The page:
If the dealer also has blackjack, the player would only receive a payoff that equals his or her bet rather than the normal payout of 3-2. Conversely, if the player chooses to place an insurance bet on the outcome of the hand, he or she will receive a payoff of 2-1 on that bet since, essentially, he or she would be betting the dealer has a blackjack in his or her hand.
Factoring in The Odds
Speaking statistically, it’s usually not in the player’s best interest to use the blackjack insurance option, even if he or she already has 21 in his or her hand. Look at probability, which proves this to be the case. Blackjack insurance would only represent an even bet should the dealer be able to complete a value of 21 a third of the times a hand was played. Since only 30.8 percent of cards make a value of 10 in this game, you will eventually lose money over time should you always choose blackjack insurance; the casino is only paying odds of 2-1 while the event itself has odds of 9-4. Let’s study this more closely:
Let’s say you make an original bet of $20. Then, you see you have a blackjack in your hand and decide you want to use your insurance option. There are two potential outcomes:
1. The dealer does have 21, in which case you will win $20.
2. The dealer doesn’t have 21, and you will win $20.
On the other hand, if you have 21 in your hand and decide not to take the insurance, there are also two potential outcomes:
1. The dealer also has 21, so neither of you wins.
2. The dealer doesn’t have 21, so you win a total of $30.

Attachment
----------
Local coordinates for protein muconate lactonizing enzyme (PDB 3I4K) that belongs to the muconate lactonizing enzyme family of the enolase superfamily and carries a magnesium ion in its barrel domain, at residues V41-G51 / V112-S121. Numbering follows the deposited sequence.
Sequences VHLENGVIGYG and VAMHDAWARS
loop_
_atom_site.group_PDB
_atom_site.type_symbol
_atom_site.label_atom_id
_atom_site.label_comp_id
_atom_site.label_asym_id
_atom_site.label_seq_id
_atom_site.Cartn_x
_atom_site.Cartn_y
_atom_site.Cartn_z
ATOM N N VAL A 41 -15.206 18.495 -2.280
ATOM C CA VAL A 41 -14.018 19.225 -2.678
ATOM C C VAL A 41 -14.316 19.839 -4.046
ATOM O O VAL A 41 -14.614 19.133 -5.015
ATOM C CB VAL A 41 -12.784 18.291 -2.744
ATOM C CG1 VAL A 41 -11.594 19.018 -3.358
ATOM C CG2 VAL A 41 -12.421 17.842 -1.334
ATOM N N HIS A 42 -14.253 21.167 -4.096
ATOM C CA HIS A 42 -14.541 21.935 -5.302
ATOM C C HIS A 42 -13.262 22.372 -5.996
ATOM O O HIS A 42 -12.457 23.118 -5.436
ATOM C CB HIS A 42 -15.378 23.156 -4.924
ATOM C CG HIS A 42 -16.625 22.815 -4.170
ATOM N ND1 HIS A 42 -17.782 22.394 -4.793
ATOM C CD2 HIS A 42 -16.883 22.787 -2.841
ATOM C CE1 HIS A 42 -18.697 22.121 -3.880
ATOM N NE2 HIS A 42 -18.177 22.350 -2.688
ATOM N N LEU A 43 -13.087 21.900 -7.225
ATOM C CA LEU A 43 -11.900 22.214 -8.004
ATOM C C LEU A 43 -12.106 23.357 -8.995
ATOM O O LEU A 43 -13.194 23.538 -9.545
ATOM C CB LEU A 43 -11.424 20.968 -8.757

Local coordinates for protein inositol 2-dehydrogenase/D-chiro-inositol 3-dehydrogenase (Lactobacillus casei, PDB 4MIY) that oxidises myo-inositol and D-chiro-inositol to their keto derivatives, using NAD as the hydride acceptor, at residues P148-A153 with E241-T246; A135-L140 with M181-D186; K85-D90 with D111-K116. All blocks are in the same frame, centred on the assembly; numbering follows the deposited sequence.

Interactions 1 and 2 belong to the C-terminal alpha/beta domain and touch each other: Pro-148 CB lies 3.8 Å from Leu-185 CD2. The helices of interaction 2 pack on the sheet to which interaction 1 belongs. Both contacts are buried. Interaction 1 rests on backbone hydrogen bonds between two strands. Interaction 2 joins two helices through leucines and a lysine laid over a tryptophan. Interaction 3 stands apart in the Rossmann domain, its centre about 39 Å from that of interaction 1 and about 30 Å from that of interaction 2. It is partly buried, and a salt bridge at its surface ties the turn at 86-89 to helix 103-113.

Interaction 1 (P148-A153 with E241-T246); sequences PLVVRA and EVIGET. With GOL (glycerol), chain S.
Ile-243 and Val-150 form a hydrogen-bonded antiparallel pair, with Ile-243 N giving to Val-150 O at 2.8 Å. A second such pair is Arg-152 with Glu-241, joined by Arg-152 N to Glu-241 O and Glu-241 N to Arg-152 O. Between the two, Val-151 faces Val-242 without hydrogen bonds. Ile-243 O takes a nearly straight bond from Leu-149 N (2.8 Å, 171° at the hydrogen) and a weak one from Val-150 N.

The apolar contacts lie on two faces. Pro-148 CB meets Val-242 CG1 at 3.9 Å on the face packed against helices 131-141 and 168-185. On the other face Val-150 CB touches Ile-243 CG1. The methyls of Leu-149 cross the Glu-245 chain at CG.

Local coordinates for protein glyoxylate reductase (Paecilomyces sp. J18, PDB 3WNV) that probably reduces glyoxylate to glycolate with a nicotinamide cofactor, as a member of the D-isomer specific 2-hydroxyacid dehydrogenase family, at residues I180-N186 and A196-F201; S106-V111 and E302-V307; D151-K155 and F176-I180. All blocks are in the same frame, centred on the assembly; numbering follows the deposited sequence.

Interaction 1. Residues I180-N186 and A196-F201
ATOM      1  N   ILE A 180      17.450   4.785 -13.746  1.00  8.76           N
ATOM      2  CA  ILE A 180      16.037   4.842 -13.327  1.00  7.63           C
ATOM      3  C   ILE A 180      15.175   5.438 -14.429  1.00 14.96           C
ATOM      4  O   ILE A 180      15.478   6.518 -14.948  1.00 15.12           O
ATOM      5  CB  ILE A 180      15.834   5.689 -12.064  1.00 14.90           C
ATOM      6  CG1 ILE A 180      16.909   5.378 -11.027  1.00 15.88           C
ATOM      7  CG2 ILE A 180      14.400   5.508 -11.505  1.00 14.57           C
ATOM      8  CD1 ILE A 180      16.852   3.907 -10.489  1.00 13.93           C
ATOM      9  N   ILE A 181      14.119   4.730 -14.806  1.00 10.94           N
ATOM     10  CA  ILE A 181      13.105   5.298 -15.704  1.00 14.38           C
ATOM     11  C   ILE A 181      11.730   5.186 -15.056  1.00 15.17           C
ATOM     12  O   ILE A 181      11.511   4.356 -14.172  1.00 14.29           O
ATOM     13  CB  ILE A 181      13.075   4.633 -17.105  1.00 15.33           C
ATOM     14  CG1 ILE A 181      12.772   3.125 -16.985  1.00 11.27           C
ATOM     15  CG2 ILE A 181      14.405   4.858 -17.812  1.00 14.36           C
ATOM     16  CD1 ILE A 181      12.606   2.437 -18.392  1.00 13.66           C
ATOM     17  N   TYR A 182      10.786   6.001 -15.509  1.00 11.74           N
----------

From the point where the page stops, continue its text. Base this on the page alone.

This means that, while the expected result will always be $20 more if you take the insurance, financially, in the long term, you would be better to not take insurance since if the odds are to be even, your pay-out must match the odds.
You are playing blackjack using 52 cards, with three cards visible (those of the player and the face-up card in the dealer’s hand). This means 49 cards remain unseen. Of those cards, only 15 represent a value of 10. This makes a 70 percent chance of the dealer not having blackjack. This means if a player takes “even money,” he or she will win a single unit ($20 in the above example) every time he or she has 21 in his or her hand whether the dealer also has blackjack.
This adds up to 49 units total. But, should a player refuse the insurance and instead chooses the 50 percent extra he or she could earn should the dealer not have 21 in his or her hand, he or she will win $30 (or 1.5 units) on each of the 34 times the dealer statistically misses. This equals 51 units of cash prizes. This is obviously more than the 49 units from the insurance, and, therefore, insurance represents a poor choice, especially for players who have more cards in their hand with a value of 10.
Why Choose Blackjack Insurance?
Anyone who prefers to take a safe option may opt for blackjack insurance since the player will always win one unit when he or she opts for even money. Card counters, too, also favor blackjack insurance since they can tell for sure whether the dealer has a value of 10 in his or her hole card.